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Publication numberUS7047950 B2
Publication typeGrant
Application numberUS 11/116,000
Publication dateMay 23, 2006
Filing dateApr 27, 2005
Priority dateSep 16, 2003
Fee statusPaid
Also published asUS6928991, US20050056088, US20050183701
Publication number11116000, 116000, US 7047950 B2, US 7047950B2, US-B2-7047950, US7047950 B2, US7047950B2
InventorsDarrin W Hurley
Original AssigneeDaimlerchrysler Corporation
Export CitationBiBTeX, EndNote, RefMan
External Links: USPTO, USPTO Assignment, Espacenet
Evaporative emission system integrity module
US 7047950 B2
Abstract
An evaporative emission control and leak detection system for a motor vehicle is provided. The system is in fluid communication with a fuel tank, an engine, and a carbon canister and includes an integrated valve module that is in fluid communication with the carbon canister and the atmosphere. The module provides for venting of the system when exposed to predetermined high negative and positive pressure conditions. The module includes a switch mechanism that is operable to indicate when the system is in a low negative pressure condition. The module further includes a one-way high negative pressure valve and a one-way high positive pressure valve coupled to a fluid passage that bypasses the high negative pressure valve and the switch. The high negative and high positive pressure valves are positioned in a stacked arrangement along a common axis in the valve module.
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Claims(7)
1. An evaporative emission control and leak detection system for a motor vehicle, the system in fluid communication with emissions from a fuel tank, an engine and a carbon canister, the system comprising:
an integrated valve module in fluid communication wit the carbon canister and the atmosphere, and arranged to vent the system when exposed to predetermined high negative and positive pressure conditions, the module including:
a switch mechanism operable to indicate when the system is in a low negative pressure condition;
a one-way high negative pressure valve coupled to a fluid passage between the carbon canister and the atmosphere; and
a one-way high positive pressure valve coupled to a fluid passage between the carbon canister and the atmosphere that bypasses the high negative pressure valve and the switch;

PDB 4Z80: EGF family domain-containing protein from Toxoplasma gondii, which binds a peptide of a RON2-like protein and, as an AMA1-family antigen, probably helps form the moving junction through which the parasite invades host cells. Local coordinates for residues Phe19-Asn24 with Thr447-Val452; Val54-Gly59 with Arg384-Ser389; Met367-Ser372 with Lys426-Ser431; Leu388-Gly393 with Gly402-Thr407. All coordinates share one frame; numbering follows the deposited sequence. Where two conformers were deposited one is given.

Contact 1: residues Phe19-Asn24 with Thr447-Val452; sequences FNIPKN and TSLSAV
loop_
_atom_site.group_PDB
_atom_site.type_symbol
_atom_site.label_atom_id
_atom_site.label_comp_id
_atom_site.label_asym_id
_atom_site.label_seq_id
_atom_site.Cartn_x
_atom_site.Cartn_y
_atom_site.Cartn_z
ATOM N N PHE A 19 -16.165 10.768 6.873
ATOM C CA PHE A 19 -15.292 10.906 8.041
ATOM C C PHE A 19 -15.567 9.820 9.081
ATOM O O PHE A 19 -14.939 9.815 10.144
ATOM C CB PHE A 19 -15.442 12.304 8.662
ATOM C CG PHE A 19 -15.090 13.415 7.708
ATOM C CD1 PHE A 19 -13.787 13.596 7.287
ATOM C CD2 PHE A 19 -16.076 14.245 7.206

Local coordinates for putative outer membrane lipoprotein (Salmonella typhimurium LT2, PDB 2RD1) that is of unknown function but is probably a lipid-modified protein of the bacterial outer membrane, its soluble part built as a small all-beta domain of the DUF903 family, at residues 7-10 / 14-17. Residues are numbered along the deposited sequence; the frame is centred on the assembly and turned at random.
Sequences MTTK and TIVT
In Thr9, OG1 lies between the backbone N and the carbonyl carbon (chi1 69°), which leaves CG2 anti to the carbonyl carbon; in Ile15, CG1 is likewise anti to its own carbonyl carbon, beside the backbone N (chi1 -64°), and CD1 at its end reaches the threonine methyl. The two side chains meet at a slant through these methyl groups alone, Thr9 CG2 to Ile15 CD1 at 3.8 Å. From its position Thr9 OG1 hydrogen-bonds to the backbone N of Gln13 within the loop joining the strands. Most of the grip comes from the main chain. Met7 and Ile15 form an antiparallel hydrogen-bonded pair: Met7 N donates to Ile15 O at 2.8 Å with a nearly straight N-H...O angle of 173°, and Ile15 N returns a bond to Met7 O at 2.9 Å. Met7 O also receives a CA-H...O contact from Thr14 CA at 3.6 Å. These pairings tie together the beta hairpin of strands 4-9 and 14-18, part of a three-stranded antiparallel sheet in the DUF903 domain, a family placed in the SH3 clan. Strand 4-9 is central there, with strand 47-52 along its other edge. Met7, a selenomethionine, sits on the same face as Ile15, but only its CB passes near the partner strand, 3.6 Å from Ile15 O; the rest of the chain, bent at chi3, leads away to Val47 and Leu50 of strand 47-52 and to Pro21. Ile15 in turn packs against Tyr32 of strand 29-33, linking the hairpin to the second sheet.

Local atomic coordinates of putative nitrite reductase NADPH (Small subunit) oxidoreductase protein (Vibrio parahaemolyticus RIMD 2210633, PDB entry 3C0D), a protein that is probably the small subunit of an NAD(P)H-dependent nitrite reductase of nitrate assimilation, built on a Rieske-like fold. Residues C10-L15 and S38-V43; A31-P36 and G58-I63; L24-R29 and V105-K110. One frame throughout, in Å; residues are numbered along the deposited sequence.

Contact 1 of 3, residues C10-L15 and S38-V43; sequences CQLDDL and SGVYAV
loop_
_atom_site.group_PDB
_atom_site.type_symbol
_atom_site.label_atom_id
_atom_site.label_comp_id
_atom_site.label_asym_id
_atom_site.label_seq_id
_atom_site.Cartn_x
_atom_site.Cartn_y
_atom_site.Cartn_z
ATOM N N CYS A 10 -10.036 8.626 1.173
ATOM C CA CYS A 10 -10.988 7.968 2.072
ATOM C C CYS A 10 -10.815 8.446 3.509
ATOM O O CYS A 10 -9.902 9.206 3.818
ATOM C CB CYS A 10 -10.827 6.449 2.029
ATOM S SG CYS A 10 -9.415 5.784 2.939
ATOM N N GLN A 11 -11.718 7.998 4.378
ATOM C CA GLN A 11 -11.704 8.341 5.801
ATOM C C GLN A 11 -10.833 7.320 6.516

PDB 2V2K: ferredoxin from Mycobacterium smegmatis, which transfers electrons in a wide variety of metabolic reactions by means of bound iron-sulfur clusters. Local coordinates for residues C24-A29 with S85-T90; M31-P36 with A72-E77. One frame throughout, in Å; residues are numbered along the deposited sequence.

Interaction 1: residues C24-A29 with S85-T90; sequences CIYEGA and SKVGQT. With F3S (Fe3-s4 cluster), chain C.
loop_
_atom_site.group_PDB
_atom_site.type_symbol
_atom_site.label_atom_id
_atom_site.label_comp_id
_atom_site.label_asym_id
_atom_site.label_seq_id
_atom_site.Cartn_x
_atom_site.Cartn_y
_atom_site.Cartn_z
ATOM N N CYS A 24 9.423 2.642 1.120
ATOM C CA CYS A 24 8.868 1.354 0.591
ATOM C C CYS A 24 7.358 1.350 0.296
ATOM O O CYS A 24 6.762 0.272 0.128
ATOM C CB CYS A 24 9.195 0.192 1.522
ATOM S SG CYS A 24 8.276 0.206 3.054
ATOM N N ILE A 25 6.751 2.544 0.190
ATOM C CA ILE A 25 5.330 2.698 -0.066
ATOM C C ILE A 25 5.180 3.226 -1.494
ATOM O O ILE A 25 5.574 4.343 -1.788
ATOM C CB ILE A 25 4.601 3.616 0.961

wherein the high negative and high positive pressure valves are positioned in a stacked arrangement along a common axis in the valve module.
2. The system of claim 1, wherein the switch mechanism is arranged to provide low level system leak test verification, the switch mechanism biased to an open position unless a negative pressure exceeding a predetermined low negative pressure threshold is present in the system.
3. The system of claim 1, wherein the module further comprises a chamber in fluid communication with the high negative pressure valve, the canister and the atmosphere, and wherein the switch is positioned within the chamber.
4. The system of claim 1, wherein the high negative pressure one-way valve includes a gravity biased valve member and is arranged to provide high negative system pressure relief and regulation, the high negative pressure valve biased to a closed position unless a negative pressure exceeding a predetermined high negative pressure threshold is present in the system.
5. The system of claim 1, wherein the high positive pressure one-way valve includes a gravity-biased valve member and is arranged to provide high positive pressure system relief, the high positive pressure valve biased to a closed position unless a positive pressure exceeding a predetermined high positive pressure threshold is present in the system.
6. The system of claim 1, wherein the high positive pressure one-way valve is further arranged to provide pressure relief for the system during refueling of the fuel tank.
7. The system of claim 1, wherein the carbon canister is coupled to the integrated valve module.
Description
CROSS REFERENCE TO RELATED APPLICATION(S)